Though it's probably hard to see from this photos, I made generous use of pockets in this bag. The interior has pockets lining both sides in a variety of sizes--for my cell phone, glasses case, checkbook, keys, etc., as well as knitting needles, crochet hooks, embroidery scissors, depending on what I'm currently making...I rarely go anywhere without at least a small project in my bag to work on if I have to do any waiting.

Hand-Made Gifts

In addition to clothing, I've been having fun making gifts again. Last Saturday was the birthday of a dear friend of mine from the office. So I surprised her last week at work with this sweet little flower pincushion and card.

I made the card using the same pattern that I used with the buttons on this version, but I made fabric yo-yos this time to use instead of the buttons. You can see that I used the same fabrics for the card that I used for the pincushion.

She was thrilled with the gift and said that she'd actually use this pincushion, whereas the hen pincushion that I made her last year is more of a decorative item for her sewing room. (I'll have to post a photo of that pincushion some time. I thought that I had done that already, but that must have been pre-digital camera.)

This friend loves to do crafts, too, and has recently been busy making simple baby quilts for future babies...We have a number of young women in our ministry who are newlyweds, and we're expecting to eventually receive a few birth announcements.

It's a really joy to work at a place where we can really participate in the major life events of our colleagues. In the past five years, my husband and I have had the pleasure of attending weddings and showers (both bridal and baby showers), and we've share in the sorrow of the grief of funerals as well...That makes me think of my Fighter Verse this week, about rejoicing with those who rejoice and weeping with those who weep. God is so good to give us such fellowship in the workplace.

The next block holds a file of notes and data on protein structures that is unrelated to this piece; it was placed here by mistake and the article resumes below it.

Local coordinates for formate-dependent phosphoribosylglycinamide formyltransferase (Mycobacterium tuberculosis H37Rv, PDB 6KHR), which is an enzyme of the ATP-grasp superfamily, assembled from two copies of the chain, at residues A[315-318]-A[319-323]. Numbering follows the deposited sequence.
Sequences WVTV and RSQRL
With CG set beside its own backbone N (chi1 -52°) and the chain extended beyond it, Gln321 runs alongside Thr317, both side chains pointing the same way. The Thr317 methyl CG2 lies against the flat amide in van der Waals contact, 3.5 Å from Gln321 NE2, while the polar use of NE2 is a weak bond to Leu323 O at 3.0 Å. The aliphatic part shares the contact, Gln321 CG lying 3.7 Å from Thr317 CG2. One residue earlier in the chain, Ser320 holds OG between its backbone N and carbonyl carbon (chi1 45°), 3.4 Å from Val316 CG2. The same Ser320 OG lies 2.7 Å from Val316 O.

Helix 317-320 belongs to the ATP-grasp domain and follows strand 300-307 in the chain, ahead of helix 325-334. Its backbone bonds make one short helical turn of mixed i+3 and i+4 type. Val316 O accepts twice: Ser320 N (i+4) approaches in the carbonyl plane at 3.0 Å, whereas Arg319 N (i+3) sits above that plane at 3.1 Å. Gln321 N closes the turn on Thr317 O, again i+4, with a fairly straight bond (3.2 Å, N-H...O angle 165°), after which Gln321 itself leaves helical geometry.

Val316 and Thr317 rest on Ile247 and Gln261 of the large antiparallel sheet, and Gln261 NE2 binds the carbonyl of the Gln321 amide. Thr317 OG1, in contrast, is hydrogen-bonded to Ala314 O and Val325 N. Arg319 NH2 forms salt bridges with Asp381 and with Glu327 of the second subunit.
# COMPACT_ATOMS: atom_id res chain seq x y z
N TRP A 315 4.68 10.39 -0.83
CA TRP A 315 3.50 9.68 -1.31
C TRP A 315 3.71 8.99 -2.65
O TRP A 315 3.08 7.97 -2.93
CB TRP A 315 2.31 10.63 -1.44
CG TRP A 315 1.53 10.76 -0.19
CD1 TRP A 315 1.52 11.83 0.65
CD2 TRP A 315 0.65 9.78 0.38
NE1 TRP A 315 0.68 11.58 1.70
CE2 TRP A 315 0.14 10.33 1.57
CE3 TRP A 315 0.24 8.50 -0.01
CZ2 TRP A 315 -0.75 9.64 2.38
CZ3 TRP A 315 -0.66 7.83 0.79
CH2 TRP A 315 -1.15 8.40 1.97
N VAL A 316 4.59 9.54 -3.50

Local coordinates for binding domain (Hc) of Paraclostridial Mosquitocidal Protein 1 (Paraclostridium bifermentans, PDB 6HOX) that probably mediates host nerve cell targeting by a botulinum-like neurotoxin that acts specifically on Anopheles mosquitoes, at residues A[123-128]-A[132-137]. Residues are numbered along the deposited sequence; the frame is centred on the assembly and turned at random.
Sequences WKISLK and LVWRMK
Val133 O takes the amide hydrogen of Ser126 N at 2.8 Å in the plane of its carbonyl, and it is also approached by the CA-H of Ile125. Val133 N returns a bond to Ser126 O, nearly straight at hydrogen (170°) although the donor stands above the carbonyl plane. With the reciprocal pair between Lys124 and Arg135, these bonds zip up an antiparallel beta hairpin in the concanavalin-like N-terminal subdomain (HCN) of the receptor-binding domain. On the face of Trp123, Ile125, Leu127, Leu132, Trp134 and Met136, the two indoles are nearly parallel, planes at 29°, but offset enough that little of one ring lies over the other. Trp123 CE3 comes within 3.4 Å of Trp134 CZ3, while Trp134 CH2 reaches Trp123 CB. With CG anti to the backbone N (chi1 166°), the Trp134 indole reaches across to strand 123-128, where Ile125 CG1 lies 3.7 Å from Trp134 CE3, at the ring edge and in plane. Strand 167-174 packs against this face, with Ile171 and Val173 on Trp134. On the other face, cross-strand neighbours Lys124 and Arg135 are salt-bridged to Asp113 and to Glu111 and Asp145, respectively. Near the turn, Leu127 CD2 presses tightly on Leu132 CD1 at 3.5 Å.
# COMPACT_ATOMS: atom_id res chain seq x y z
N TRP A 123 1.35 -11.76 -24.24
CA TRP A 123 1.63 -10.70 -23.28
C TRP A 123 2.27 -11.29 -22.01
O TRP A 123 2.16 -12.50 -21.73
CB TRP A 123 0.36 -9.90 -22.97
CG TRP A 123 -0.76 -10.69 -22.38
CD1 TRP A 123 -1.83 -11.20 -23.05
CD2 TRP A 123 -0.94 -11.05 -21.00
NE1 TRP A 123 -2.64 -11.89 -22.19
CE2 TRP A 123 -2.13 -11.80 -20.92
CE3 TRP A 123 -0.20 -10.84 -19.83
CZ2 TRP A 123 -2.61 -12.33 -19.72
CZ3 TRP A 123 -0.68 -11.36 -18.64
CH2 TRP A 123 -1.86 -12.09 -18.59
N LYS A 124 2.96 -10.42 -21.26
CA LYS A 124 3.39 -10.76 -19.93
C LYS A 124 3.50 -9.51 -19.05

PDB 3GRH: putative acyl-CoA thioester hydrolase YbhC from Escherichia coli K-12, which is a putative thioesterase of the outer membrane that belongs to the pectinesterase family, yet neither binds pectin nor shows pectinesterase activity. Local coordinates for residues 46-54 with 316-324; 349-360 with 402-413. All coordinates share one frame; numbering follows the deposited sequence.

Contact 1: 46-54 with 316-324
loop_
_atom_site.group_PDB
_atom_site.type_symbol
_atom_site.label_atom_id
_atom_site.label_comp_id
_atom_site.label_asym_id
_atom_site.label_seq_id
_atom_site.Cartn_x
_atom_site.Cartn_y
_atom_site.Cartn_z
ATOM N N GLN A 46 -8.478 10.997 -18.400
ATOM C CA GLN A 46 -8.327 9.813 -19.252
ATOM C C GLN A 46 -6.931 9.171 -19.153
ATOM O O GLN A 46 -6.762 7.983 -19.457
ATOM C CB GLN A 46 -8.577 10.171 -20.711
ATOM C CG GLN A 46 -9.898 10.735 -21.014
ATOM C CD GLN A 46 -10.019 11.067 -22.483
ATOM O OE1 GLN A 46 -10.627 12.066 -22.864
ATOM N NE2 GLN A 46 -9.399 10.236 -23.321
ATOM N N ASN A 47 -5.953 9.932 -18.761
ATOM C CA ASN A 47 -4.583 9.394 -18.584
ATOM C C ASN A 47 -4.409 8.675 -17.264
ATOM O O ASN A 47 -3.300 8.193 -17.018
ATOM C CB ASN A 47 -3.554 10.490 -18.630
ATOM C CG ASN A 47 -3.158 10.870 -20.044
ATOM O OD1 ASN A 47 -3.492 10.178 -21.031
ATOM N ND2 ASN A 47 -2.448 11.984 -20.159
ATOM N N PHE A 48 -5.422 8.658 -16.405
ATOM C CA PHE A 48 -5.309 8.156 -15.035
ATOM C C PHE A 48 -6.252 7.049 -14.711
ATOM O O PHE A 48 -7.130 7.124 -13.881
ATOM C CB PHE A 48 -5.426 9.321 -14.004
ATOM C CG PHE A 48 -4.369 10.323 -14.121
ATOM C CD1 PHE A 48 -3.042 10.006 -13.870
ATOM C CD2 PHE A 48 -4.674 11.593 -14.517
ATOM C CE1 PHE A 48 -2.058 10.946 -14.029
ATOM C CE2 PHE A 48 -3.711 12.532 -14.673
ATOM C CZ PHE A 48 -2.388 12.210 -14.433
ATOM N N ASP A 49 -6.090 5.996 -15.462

Sewing for Me

Last fall I started to get an itch to sew clothes again. I hadn't done much fashion sewing at all in many years. Actually, I hadn't done that at all since moving to the Twin Cities, and it was especially painful to consider for a while because it reminded me so much of my mother, who passed away in October of 2003.

But now that time has smoothed a bit of the edge off the pain of losing one so dear, I'm finding it very sweet to honor her memory by sewing clothes for myself again.

Last fall, I sewed two peasant-style blouses and a simple six-gored skirt with an elastic waist. I also started the purple dress that you see here, but I didn't finish it until Easter this year. I was going to wear it to a wedding last fall, but I ended up wearing it to a wedding this spring. And now I'm thinking of more clothes for spring and summer.

The pink blouse on this post is what I finished two weekends ago. It's similar to the peasant blouses that I made last fall, except for the ruffle on the sleeves. It looks rather sloppy on the hanger, but I received three compliments the first day I wore it to the office. I plan to make another blouse like this soon, perhaps with flutter-style sleeves. I'll use this pattern for the body of the blouse and another for the sleeve variation.

I'm also considering another dress. The purple one above looks really nice on me, but the princess lines were challenging. Without my mother's help to handle the fine details of fitting princess lines, I'm finding that I really should make myself a dress form. My husband's willing to help me, and I know that it would be handy to have. I just need to find a good weekend to do it. In the meantime, I'm dreaming of making a dress with a sweetheart-style neckline in a lighter fabric to wear for the summer.

Sewing for myself is really satisfying. Not only can I make clothes to fit my unique preferences, but it's also creative and practical. And so much of what I see in the stores these days is far from what I'd consider modest. A plunging neckline only seems appropriate in the privacy of our home.

Saturday, April 12, 2008

Two more reasons to enjoy this weather

We didn't get a foot of snow, as some of the earliest forecasts predicted this time, but it does still look like winter out there, so I thought of two more reasons to enjoy this weather until spring is here...

11) I love to bake, and it warmed the house yesterday when I baked up another batch of my raisin bran muffins. And today, I started a batch of whole wheat bread using my Herman sourdough starter.